An SES model is actually a special case of an ARIMA model, so the statistical theory of ARIMA models provides a sound basis for calculating confidence intervals for the SES model. In particular, an SES model is an ARIMA model with one nonseasonal difference, an MA(1) term, and no constant term, otherwise known as an "ARIMA(0,1,1) model without constant". The MA(1) coefficient in the ARIMA model corresponds to the quantity 1- in the SES model. For example, if you fit an ARIMA(0,1,1) model without constant to the series analyzed here, the estimated MA(1) coefficient turns out to be 0.7029, which is almost exactly one minus 0.2961.
It is possible to add the
assumption of a non-zero constant linear trend
to an SES model. To do this in Statgraphics, just specify an ARIMA
with one nonseasonal difference and an MA(1) term with a
constant, i.e., an ARIMA(0,1,1) model with
The long-term forecasts will then have a trend which is equal to the
trend observed over the entire estimation period. You cannot do
this in conjunction with seasonal adjustment, because the seasonal
options are disabled when the model type is set to ARIMA.
However, you can add a constant
long-term exponential trend to a simple
exponential smoothing model (with or without seasonal adjustment) by
using the inflation adjustment
option in the Forecasting
procedure. The appropriate "inflation" (percentage growth) rate
can be estimated as the slope coefficient in a linear trend model
fitted to the data in conjunction with a natural logarithm
transformation, or it can be based on other, independent information
concerning long-term growth prospects.
Brown's Linear (i.e., double) Exponential Smoothing
If the trend as well as the mean is varying slowly over time, a higher-order smoothing model is needed totrack the varying trend. The simplest time-varying trend model is Brown's linear exponential smoothing (LES) model, which uses two different smoothed series that are centered at different points in time. The forecasting formula is based on an extrapolation of a line through the two centers. (Alternatively, a double application of the simple moving average method can be used to track time-varying trends--see pages 154-158 in your textbook.)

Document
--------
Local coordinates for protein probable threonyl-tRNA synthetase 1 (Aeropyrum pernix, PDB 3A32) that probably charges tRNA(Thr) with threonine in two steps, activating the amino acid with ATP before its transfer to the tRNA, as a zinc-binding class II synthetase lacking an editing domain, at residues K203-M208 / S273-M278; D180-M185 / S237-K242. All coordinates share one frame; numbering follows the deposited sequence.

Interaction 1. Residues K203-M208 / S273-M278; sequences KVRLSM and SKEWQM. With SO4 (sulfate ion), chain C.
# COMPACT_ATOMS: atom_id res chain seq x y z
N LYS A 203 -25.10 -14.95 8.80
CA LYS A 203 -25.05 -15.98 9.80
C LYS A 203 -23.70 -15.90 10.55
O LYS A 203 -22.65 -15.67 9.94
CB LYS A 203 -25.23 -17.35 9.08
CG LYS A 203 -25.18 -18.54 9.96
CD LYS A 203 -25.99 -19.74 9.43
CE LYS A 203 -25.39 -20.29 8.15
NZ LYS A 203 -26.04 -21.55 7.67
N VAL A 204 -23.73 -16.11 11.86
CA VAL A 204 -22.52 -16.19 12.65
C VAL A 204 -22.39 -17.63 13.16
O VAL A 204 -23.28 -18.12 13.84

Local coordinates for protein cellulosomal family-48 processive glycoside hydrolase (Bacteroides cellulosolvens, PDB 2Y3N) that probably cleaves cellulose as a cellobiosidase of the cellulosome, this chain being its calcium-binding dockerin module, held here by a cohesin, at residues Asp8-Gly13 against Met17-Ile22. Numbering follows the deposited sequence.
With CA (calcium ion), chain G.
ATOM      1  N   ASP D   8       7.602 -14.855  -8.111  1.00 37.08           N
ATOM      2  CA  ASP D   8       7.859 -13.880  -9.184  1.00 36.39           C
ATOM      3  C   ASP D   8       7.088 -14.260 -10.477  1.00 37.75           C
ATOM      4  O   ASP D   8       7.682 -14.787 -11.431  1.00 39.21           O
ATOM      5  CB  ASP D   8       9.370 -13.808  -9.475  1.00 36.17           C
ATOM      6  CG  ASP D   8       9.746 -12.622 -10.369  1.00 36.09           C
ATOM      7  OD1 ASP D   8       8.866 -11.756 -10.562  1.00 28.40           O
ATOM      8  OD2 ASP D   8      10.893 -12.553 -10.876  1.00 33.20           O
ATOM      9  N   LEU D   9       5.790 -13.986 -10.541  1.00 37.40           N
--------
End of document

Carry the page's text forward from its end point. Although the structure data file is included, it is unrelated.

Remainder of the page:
The algebraic form of the linear exponential smoothing model, like that of the simple exponential smoothing model, can be expressed in a number of different but equivalent forms. The "standard" form of this model is usually expressed as follows: Let S' denote the singly-smoothed series obtained by applying simple exponential smoothing to series Y. That is, the value of S' at period t is given by:
S'(t) = Y(t) + (1-)S'(t-1)
(Recall that, under simple exponential smoothing, we would just let Ý(t+1) = S'(t) at this point.) Then let S" denote the doubly-smoothed series obtained by applying simple exponential smoothing (using the same ) to series S':
S''(t) = S'(t) + (1-)S''(t-1)
Finally, the forecast Ý(t+1) is given by:
Ý(t+1) = a(t) + b(t)
a(t) = 2S'(t) - S''(t) ...the estimated level at period t
b(t) = (/(1-))(S'(t) - S''(t)) ...the estimated trend at period t.
Forecasts with longer lead times made at period t are obtained by adding multiples of the trend term. For example, the k-period-ahead forecast (i.e., the forecast for Y(t+k) made at period t) would be equal to a(t)+kb(t). For purposes of model-fitting (i.e., calculating forecasts, residuals, and residual statistics over the estimation period), the model can be started up by setting S'(1)=S''(1)=Y(1), i.e., set both smoothed series equal to the observed value at t=1.
A mathematically equivalent form of Brown's linear exponential smoothing model, which emphasizes its non-stationary character and is easier to implement on a spreadsheet, is the following:
Ý(t) = 2Y(t-1) - Y(t-2) - 2(1-)e(t-1) + ((1-)^2)e(t-2)
Ý(t) - Y(t-1) = Y(t-1) - Y(t-2) - 2(1-)e(t-1) + ((1-)^2)e(t-2)
In other words, the predicted difference at period t (namely Ý(t) - Y(t-1)) is equal to the previous observed difference (namely Y(t-1) - Y(t-2)) minus a weighted difference of the two previous forecast errors.